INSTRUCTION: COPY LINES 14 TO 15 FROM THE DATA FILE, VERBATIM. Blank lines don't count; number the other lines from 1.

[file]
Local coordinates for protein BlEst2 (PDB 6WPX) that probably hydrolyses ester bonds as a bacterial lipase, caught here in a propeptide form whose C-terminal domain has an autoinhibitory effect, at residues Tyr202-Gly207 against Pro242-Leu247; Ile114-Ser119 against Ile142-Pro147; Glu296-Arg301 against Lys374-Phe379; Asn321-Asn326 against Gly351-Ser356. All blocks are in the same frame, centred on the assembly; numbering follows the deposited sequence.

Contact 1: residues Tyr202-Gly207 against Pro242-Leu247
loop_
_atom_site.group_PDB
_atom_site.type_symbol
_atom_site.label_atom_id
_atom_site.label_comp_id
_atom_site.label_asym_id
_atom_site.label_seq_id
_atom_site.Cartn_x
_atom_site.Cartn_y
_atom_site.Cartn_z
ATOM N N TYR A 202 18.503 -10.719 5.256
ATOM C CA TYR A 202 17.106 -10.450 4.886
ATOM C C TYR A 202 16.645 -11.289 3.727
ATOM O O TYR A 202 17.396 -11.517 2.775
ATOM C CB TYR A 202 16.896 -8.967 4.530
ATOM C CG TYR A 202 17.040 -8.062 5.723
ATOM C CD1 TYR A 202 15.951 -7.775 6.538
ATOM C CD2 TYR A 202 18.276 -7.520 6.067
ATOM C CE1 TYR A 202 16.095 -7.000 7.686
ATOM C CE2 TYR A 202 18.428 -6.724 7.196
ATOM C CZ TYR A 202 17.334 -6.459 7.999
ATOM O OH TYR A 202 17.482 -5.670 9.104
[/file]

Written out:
ATOM C CA TYR A 202 17.106 -10.450 4.886
ATOM C C TYR A 202 16.645 -11.289 3.727